Robin Jarman, the Sudoku Guy. Submitted photos.

Robin Jarman, the Sudoku Guy. Submitted photos.

Retired B.C. teacher a YouTube Sudoku sensation

A retired Kelowna teacher has amassed quite the following online by teaching the art of solving a Sudoku puzzle.

A retired Kelowna teacher is keeping his brain busy, and his online fans happy, by mastering and teaching Sudoku online.

Robin Jarman, the Sudoku Guy, started a YouTube channel in 2015 to teach the game in a relatable, easy-to-follow way.

Since then he has gained millions of views on his page and amassed more than 16,000 subscribers.

“It is worldwide, it is amazing, people from different countries all over the world who can use YouTube to translate it,” said Jarman.

“I give people a step-by-step procedure on how to go about the game. It is all about logic, knowing what to look for and having a procedure to solve it.”

Jarman, 76, started playing the popular puzzle game more than 15 years ago when his post-retirement gig as a professional tour guide saw him travelling the world and spending a lot of time sitting on trains, planes and in airports.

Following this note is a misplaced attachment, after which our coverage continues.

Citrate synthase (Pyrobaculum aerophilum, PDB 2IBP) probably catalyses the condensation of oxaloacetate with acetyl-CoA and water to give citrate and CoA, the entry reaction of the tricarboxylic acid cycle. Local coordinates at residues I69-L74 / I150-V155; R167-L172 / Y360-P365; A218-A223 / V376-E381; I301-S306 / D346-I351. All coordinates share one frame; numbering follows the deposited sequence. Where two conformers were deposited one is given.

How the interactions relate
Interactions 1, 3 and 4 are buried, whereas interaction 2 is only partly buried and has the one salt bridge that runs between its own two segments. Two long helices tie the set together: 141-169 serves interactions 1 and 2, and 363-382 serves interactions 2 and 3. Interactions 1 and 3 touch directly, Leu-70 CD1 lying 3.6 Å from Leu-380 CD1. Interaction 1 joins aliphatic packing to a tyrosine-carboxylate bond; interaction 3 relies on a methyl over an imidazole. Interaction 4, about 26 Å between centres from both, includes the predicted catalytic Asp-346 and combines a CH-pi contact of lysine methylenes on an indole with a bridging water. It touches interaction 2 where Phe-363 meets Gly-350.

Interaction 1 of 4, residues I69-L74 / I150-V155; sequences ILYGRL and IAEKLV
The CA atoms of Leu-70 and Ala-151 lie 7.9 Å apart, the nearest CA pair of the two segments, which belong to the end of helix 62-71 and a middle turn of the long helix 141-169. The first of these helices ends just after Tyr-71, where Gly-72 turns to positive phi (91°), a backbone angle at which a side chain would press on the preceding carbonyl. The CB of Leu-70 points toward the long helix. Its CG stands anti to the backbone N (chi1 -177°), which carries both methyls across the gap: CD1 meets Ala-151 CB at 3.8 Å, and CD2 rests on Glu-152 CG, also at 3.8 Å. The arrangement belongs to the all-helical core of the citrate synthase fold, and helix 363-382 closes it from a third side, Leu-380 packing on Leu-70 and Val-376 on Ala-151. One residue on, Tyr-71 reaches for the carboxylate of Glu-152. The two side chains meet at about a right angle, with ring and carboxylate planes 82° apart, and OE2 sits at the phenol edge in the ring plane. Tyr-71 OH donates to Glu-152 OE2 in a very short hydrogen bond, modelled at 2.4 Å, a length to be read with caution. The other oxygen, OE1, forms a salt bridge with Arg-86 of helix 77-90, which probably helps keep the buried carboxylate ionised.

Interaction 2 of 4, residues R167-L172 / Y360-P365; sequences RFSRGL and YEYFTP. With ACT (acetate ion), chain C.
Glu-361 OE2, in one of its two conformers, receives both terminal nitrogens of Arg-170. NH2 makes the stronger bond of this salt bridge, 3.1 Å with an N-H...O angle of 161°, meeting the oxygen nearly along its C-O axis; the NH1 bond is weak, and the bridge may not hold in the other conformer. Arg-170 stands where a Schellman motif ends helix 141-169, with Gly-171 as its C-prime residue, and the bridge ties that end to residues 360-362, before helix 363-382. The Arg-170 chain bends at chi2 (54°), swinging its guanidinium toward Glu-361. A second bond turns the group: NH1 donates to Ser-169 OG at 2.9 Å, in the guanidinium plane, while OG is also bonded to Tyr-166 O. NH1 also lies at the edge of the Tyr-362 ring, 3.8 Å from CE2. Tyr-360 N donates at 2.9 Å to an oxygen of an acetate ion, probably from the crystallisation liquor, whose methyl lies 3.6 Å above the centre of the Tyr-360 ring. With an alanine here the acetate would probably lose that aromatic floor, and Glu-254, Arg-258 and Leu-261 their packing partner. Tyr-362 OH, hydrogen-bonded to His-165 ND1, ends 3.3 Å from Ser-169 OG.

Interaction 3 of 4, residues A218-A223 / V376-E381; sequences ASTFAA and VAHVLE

“One day I picked up a Sudoku puzzle and had a go at it and I thought ‘gee, this is a challenge, this is fun’,” said Jarman. “I played around quite a bit and when I got back home from one of my trips I wanted to learn more.”

He said he was immediately intrigued by the game and when he looked online for advice on some of the best ways to work through the game, his results fell flat.

“What was online 15 years ago was very poorly done,” said Jarman.

“What was online was done by, we will call them ‘nerds’ who didn’t have a teaching background. (They) went really fast and used overcomplicated terms.”

As a retired teacher, he felt he could do better.

“I put together a set of lessons where I could take someone who doesn’t know a thing about the game and take them step by step through a series of lessons and tutorials,” said Jarman.

“This would allow them to have a procedure to solve the puzzle, while also learning all the little tips and tricks and techniques on how to go about solving Sudoku.”